Other than an increasingly beleaguered band of administration factotums and neoconservative propagandists, few Americans defend the decision to invade Iraq. The mistakes have been too catastrophic and too many for the rest of us to take seriously more of the same promises about the coming new millennium in Iraq.
But the crisis of U.S. foreign policy runs deeper. The neocon cabal’s incompetence was truly astonishing, but its ideas were even worse. The idea that America could reengineer the globe, running roughshod over religions, traditions, ethnicities, nationalities, cultures, and histories turns out to be the foreign policy equivalent of phrenology. Its practitioners should be consigned to the footnotes of international relations texts as the prime example of what not to do.
It is not enough for the rest of us to run screaming from the room whenever a neocon armchair warrior walks in, however. We must engage in the burgeoning policy battle over what is to follow Iraq. As we clear away the wreckage left by the Bush administration, we must ask: how should America act and what should it do in the world?
Already journals and magazines are running articles on reestablishing American leadership, restoring trust in Washington, and regaining the moral initiative. Sen. Barack Obama (D-Ill.) might be demanding withdrawal from Iraq and former Gov. Mitt Romney might be edging away from President Bush’s failed war, but both promote a foreign policy vision that looks remarkably like that of the administration, with the U.S. as dominant power, possessing an expanded military, and ready to intervene any where at any time for any reason around the globe.
They, and most of their competitors with the notable exception of Rep. Ron Paul (R-Tex.) seem to be saying, “trust us.” Turn the keys to the U.S. military over to them and let them wage war whenever they desire. Admittedly, it’s hard to imagine that doing so could turn out worse than it has under President George W. Bush. But Sen. John McCain (R-Ariz.) probably would have had us at war with North Korea had he been president; former Mayor Rudy Giuliani and Sen. Hillary Clinton (D-NY) seem ready if not anxious to attack Iran. Ironically, Iraq truly would be a cakewalk compared to conflict with Iran.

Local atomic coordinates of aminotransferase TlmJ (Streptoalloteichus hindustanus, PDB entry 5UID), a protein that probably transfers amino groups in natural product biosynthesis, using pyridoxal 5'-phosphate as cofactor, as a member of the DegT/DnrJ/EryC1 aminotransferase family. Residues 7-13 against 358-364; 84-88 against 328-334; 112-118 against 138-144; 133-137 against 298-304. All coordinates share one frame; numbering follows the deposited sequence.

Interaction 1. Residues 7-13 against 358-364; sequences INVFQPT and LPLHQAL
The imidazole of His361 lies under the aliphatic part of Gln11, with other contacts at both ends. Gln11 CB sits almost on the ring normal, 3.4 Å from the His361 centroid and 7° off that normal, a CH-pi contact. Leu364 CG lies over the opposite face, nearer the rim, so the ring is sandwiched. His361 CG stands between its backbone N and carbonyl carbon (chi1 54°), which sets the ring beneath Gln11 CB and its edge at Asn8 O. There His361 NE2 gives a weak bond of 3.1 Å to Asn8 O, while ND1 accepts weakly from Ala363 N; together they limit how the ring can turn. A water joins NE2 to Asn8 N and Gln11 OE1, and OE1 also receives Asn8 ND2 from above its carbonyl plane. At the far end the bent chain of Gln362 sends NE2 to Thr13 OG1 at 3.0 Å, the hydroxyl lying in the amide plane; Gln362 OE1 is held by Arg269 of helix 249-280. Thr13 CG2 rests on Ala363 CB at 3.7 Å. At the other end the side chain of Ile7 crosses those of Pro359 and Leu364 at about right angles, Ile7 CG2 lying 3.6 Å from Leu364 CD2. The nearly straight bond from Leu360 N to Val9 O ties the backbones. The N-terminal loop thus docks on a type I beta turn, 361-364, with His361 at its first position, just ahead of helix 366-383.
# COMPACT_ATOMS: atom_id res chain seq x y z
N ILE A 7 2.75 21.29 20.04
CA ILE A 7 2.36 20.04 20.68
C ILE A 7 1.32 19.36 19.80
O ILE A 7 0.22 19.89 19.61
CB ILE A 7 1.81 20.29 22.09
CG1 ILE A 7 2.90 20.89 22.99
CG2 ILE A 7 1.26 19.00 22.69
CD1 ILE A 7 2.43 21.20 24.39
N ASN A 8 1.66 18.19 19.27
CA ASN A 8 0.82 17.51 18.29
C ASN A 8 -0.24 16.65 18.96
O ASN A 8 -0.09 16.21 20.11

The time for “trust me” global imperialism is over. Americans need to change their government’s foreign policy as well as their elected officials. The fact that the U.S. is the strongest nation on earth does not require it to attempt to micro-manage the world. Advocates of a new, militarized imperium constantly claim that America has such a responsibility because it has the ability, but that’s nonsense.
Washington has proved that it is unable to run the world, despite its attempts to do so. But ability and competence are not the most important considerations. The wealth and especially the lives of Americans should not be squandered in national crusades, no matter how grandiose or humanitarian they might sound.
The principal responsibility of those chosen to lead this great country is to protect the lives, liberties, and prosperity of Americans. The interests advanced should be truly national: the job of the U.S. government is not to enrich U.S. corporations, open new markets for American businesses, enable U.S. ambassadors to order around foreign politicians, determine the political systems of other states, or even attempt to save foreign peoples from oppression.
Nor is the U.S. justified in doing anything it wants even if an American interest is at stake. Concern for others must limit Washington’s actions for instance, the desire for wealth, resources, trade, influence, and more cannot justify aggressive war no matter how much it might seem to benefit America.